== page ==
In TNT’s new series PERCEPTION, Mondays at 10 PM, Eric McCormack stars as Dr. Daniel Pierce, a brilliant neuroscientist and university professor. Daniel has just been re-approached by his former associate, FBI Special Agent Kate Moretti (Rachael Leigh Cook) to resume helping with federal murder investigations – even though Daniel suffers from a form of schizophrenia that causes him to see and hear people who aren’t really there.
The Toronto-born McCormack spent eight seasons on the half-hour comedy WILL & GRACE as Will Truman, the NYC lawyer who was the least neurotic of that series’ four main characters. More recently, McCormack starred in TNT’s advertising dramedy TRUST ME. Earlier this year, McCormack starred opposite James Earl Jones and Angela Lansbury in the Broadway revival of Gore Vidal’s political drama THE BEST MAN (the play is scheduled to run through September 9, but McCormack had to leave on July 8 in order to return to filming).
After a Television Critics Association event, McCormack takes time to answer a few more questions about his views on PERCEPTION.
ASSIGNMENT X: Were you involved in the creation of PERCEPTION, or did you come in once it had been created?
ERIC McCORMACK: No. I came on as a producer once they had the script, once [TNT vice-president of programming] Michael Wright came to me, and Ken [Biller, who created PERCEPTION with Mike Sussman] and I met and just hit it off. But no, I didn’t create the scripts at all.
AX: Were you actively looking for another series when PERCEPTION came along?
McCORMACK: I was, yeah. I loved TRUST ME, working with TNT on it. I was sad when we didn’t have the numbers to keep going, so I was kind of secretly hoping that if Michael Wright had something else, he’d come knock on my door, and that what happened a year later.
AX: Can you equate Daniel to any characters you’ve played before? Is he a cohesive character within his schizophrenia?
McCORMACK: It’s less the schizophrenia than it is him as an intellect, as a scientist. That’s new, I haven’t done that one. I generally play smart characters, but this guy is way smarter than me [laughs], and he is driven by that, the need to learn more, to know more and to share it and teach it. [He is] cursed by a disease that wants to keep him away from people, that gets in the way of sharing. So I’d say he’s very different for me than other [characters] I’ve played.
AX: Do you play that drive from the inside out, where you find that within yourself, or do you think, “What would be the manifestations of this?” and then psych yourself into those?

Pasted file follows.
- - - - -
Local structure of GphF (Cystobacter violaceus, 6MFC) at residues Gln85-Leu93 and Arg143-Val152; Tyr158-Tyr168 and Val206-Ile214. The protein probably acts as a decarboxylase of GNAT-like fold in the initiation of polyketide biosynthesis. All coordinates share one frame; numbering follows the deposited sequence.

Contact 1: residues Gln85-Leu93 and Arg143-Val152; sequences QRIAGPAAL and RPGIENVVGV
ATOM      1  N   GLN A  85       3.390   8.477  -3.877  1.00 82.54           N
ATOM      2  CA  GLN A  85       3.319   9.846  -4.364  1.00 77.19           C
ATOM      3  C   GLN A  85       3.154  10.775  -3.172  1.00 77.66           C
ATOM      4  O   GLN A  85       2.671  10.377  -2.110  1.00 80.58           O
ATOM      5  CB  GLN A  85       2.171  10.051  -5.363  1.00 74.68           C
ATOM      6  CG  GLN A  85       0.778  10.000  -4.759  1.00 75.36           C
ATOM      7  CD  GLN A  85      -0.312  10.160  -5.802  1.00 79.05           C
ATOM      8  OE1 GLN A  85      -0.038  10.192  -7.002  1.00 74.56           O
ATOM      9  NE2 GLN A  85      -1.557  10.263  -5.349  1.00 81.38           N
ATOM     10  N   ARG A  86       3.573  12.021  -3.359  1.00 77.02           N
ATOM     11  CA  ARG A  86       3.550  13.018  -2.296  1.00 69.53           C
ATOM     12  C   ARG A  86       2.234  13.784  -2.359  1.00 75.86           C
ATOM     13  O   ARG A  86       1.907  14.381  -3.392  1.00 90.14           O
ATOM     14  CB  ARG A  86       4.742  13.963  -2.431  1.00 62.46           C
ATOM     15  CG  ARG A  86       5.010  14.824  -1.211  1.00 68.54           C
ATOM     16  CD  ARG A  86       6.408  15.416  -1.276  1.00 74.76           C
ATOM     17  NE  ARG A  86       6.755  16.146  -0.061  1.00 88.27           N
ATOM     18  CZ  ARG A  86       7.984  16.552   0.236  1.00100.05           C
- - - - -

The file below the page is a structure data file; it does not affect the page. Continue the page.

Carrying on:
McCORMACK: It’s a little of both. With something like this, most people don’t know. When they hear the term “schizophrenia,” they don’t know the manifestations of it. It’s a scary term. As an actor, you can make some very shallow choices [if not careful]. So I was careful to make sure I did enough research on the outside [about] the physical manifestations, enough to make sure it was always coming from a place of [authenticity]. When you’re an actor, you spend a lot of time imagining things, and you get to the point where you go, “We’re going to have to turn this into a profession or we’re going to be talking to ourselves in the street.” So I certainly understand the idea that I can look across the room and see someone [who isn’t there] who, as far as I’m concerned, is there. So that was more of an inside-out sort of thing.
AX: So do you think there’s an element of schizophrenia in all good actors?
McCORMACK: I certainly think that there is an element that understands – that has an empathy for what that must be like. Certainly none of us can fully understand how hard it is to be mentally ill.
AX: And with Kelly Rowan’s character Natalie, who appears to and interacts with Daniel but isn’t really there, does he understand on any level that she’s not real?
McCORMACK: He does know. It’s revealed later on in the first season who she is, why she is, but he is aware.
AX: Had you done any work with green screen in other projects, in terms of imagining something that isn’t there?
McCORMACK: I haven’t done a whole lot of that, but I referenced it earlier to somebody that that’s what it’s like. We shoot a scene that’s Kelly and I, and then we’ll shoot the same scene again without her there and just shoot my half of it. And I guess that is what it’s like to play that. It’s one thing to be acting with another actor and for the audience, they’ll know she’s not real. But for me to really act with no one there is to remind me what these people [who are schizophrenic] go through, that for them, they’re really talking to the air.
AX: And just one WILL AND GRACE question – how did you feel about the way it ended?
McCORMACK: I was delighted with the way it ended. I loved that series finale.
AX: Anything else you’d like to say about PERCEPTION?
McCORMACK: I would like to say that it’s not what you think, that it’s unique. It’s not a procedural, it’s something else altogether. There’s a lot of wonderful character stuff, a lot of surprises along the way and it’s going to be exciting.
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Article Source: Assignment X
Article: Exclusive Interview with PERCEPTION star Eric McCormack